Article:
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In this Article, Professor Edward Eberle provides a comparative overview of constitutional safeguards affecting religious freedom in Germany and the United States. Specifically the author analyzes the German and American approaches to the free exercise of religion within their respective constitutional systems. The result is an illuminating exposition that provides much insight for comparative and constitutional scholars.

In the years following the Second World War, religious freedoms in Germany developed along similar, individualist paths to those found in the United States Constitution. However, unlike the Constitution, the Basic Law's provisions touching on religious liberty are detailed and quite elaborate and further arise from a cultural milieu characterized by cooperation between church and state. Recently, America has witnessed an evolution in the way the United States Supreme Court treats the free exercise of religion--from a fundamental right, protected as such by the courts through the employment of an exacting review of impinging legislation, to a value that is to be considered in the democratic process but which may, ultimately, yield to neutral legislation.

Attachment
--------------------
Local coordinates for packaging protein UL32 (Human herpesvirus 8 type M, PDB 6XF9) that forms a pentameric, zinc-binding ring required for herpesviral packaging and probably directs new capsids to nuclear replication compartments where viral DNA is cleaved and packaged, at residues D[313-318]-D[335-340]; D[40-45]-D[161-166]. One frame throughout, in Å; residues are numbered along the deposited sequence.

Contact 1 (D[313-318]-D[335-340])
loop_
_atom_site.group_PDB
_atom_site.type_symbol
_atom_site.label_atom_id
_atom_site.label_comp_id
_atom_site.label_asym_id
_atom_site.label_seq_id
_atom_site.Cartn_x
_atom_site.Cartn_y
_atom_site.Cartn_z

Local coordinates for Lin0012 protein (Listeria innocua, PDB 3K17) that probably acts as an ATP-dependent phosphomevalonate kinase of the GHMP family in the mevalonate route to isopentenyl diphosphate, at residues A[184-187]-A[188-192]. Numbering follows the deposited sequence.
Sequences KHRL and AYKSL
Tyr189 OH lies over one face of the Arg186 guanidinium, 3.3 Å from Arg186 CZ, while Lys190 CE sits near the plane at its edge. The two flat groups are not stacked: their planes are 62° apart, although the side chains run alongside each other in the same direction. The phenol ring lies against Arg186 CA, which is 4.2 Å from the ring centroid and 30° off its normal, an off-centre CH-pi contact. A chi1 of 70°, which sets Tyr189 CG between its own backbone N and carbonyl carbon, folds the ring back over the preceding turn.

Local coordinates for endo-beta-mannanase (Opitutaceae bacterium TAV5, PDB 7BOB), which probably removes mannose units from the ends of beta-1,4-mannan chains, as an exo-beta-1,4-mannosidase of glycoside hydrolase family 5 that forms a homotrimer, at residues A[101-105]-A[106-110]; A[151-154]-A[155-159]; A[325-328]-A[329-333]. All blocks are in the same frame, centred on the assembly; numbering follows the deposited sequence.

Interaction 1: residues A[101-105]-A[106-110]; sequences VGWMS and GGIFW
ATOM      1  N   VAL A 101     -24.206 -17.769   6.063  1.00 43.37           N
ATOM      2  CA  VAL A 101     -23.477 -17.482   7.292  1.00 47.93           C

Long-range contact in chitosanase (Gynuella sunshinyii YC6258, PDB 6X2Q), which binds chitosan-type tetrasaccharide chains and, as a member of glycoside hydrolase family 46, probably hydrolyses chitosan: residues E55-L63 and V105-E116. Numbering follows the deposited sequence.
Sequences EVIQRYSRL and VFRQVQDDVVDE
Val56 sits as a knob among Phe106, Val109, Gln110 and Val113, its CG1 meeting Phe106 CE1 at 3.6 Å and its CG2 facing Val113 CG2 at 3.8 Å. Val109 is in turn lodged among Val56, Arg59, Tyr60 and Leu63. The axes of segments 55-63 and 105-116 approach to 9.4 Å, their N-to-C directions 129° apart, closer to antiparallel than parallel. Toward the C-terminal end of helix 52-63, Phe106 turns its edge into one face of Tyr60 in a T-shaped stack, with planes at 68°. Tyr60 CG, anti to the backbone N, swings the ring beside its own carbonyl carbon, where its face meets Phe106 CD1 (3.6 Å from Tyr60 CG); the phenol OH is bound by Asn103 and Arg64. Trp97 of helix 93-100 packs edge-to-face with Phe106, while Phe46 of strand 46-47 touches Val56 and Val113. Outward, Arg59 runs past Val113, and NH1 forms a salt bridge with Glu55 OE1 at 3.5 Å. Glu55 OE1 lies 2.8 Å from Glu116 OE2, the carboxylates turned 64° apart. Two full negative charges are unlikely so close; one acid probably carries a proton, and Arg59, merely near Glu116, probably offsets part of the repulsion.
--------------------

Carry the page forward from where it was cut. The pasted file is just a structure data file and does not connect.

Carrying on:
Professor Eberle posits that an analysis of developments in Germany in the post- World War II period yields valuable insight into the remarkable shift in jurisprudence that has occurred in the United States. The author first describes the nature of free exercise rights within the German constitutional order before turning to relevant case studies to illuminate the exercise of religious liberties in Germany The Article then compares the United States Supreme Court's reasoning in Sherbert v. Verner to its decision in Employment Division, Department of Human Resources v. Smith, exposing the shift in the Court's thinking over the course of recent decades. Noting the different approaches between the German and American courts, Professor Eberle offers comparative observations concerning the nature of free exercise freedoms in the two countries and concludes that such liberties are more vibrant and protective of minority rights under the German constitutional system. His study is valuable in illuminating the purpose, utility, and value of a free exercise right within constitutional government.